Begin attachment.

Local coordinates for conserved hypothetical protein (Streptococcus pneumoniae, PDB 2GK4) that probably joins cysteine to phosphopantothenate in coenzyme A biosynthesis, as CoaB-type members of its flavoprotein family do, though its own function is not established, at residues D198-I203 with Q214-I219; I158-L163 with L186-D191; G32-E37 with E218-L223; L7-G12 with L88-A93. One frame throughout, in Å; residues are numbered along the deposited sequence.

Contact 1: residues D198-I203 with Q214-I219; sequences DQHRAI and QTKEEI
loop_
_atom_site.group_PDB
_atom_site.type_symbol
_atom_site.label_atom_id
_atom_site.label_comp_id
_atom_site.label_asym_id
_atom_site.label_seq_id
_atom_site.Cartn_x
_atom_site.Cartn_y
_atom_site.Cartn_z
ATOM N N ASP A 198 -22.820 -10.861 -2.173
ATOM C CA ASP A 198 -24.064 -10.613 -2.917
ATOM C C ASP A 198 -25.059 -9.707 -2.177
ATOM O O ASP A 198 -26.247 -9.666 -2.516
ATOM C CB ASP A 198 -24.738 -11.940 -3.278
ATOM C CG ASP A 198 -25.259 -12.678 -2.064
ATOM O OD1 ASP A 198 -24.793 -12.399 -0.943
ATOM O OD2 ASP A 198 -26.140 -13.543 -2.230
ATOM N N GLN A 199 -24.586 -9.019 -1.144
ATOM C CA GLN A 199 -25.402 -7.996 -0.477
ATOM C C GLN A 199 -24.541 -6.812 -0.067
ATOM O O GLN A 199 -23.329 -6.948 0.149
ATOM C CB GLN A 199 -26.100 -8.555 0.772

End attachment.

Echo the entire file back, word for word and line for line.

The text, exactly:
Local coordinates for conserved hypothetical protein (Streptococcus pneumoniae, PDB 2GK4) that probably joins cysteine to phosphopantothenate in coenzyme A biosynthesis, as CoaB-type members of its flavoprotein family do, though its own function is not established, at residues D198-I203 with Q214-I219; I158-L163 with L186-D191; G32-E37 with E218-L223; L7-G12 with L88-A93. One frame throughout, in Å; residues are numbered along the deposited sequence.

Contact 1: residues D198-I203 with Q214-I219; sequences DQHRAI and QTKEEI
loop_
_atom_site.group_PDB
_atom_site.type_symbol
_atom_site.label_atom_id
_atom_site.label_comp_id
_atom_site.label_asym_id
_atom_site.label_seq_id
_atom_site.Cartn_x
_atom_site.Cartn_y
_atom_site.Cartn_z
ATOM N N ASP A 198 -22.820 -10.861 -2.173
ATOM C CA ASP A 198 -24.064 -10.613 -2.917
ATOM C C ASP A 198 -25.059 -9.707 -2.177
ATOM O O ASP A 198 -26.247 -9.666 -2.516
ATOM C CB ASP A 198 -24.738 -11.940 -3.278
ATOM C CG ASP A 198 -25.259 -12.678 -2.064
ATOM O OD1 ASP A 198 -24.793 -12.399 -0.943
ATOM O OD2 ASP A 198 -26.140 -13.543 -2.230
ATOM N N GLN A 199 -24.586 -9.019 -1.144
ATOM C CA GLN A 199 -25.402 -7.996 -0.477
ATOM C C GLN A 199 -24.541 -6.812 -0.067
ATOM O O GLN A 199 -23.329 -6.948 0.149
ATOM C CB GLN A 199 -26.100 -8.555 0.772